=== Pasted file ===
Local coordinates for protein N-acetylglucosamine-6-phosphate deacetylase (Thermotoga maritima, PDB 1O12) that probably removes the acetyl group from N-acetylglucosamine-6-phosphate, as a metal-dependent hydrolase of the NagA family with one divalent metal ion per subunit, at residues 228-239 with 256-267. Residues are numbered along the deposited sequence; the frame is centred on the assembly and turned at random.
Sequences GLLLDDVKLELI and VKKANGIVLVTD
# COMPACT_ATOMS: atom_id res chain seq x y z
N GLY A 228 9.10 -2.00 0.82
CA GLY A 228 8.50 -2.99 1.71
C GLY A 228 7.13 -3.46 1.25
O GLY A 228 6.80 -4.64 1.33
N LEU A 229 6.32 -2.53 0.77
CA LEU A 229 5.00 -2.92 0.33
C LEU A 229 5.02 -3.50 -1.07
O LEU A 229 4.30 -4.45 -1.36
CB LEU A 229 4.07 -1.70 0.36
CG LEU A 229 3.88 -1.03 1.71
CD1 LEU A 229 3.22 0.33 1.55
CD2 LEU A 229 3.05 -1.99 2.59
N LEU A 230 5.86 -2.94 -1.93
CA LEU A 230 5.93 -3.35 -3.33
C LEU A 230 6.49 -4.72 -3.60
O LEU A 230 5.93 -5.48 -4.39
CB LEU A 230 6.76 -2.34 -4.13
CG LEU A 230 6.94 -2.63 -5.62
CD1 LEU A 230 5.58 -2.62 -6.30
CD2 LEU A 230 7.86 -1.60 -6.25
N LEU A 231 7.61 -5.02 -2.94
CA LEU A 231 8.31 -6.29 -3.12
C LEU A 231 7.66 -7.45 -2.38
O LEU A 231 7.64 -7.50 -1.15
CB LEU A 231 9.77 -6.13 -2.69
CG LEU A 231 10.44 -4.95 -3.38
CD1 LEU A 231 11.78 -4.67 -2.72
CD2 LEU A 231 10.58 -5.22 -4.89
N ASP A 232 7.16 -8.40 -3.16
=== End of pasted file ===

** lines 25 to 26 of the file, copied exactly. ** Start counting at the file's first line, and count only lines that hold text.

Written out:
CA LEU A 231 8.31 -6.29 -3.12
C LEU A 231 7.66 -7.45 -2.38